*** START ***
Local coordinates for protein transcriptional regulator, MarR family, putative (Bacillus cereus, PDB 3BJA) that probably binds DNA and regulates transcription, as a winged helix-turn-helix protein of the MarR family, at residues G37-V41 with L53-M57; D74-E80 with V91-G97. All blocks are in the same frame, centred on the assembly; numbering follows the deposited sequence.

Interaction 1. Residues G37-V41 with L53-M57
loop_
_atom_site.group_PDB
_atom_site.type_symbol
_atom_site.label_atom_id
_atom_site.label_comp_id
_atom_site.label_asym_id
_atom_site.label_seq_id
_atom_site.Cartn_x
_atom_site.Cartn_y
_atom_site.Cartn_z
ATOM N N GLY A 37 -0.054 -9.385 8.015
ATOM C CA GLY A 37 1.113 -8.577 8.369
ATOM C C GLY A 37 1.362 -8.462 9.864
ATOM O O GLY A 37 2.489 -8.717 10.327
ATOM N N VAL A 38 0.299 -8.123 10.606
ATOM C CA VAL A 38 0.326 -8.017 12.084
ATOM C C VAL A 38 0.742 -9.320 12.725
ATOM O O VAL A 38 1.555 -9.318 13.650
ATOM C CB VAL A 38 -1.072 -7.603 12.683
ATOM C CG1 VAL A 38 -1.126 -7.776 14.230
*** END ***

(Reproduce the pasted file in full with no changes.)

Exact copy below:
Local coordinates for protein transcriptional regulator, MarR family, putative (Bacillus cereus, PDB 3BJA) that probably binds DNA and regulates transcription, as a winged helix-turn-helix protein of the MarR family, at residues G37-V41 with L53-M57; D74-E80 with V91-G97. All blocks are in the same frame, centred on the assembly; numbering follows the deposited sequence.

Interaction 1. Residues G37-V41 with L53-M57
loop_
_atom_site.group_PDB
_atom_site.type_symbol
_atom_site.label_atom_id
_atom_site.label_comp_id
_atom_site.label_asym_id
_atom_site.label_seq_id
_atom_site.Cartn_x
_atom_site.Cartn_y
_atom_site.Cartn_z
ATOM N N GLY A 37 -0.054 -9.385 8.015
ATOM C CA GLY A 37 1.113 -8.577 8.369
ATOM C C GLY A 37 1.362 -8.462 9.864
ATOM O O GLY A 37 2.489 -8.717 10.327
ATOM N N VAL A 38 0.299 -8.123 10.606
ATOM C CA VAL A 38 0.326 -8.017 12.084
ATOM C C VAL A 38 0.742 -9.320 12.725
ATOM O O VAL A 38 1.555 -9.318 13.650
ATOM C CB VAL A 38 -1.072 -7.603 12.683
ATOM C CG1 VAL A 38 -1.126 -7.776 14.230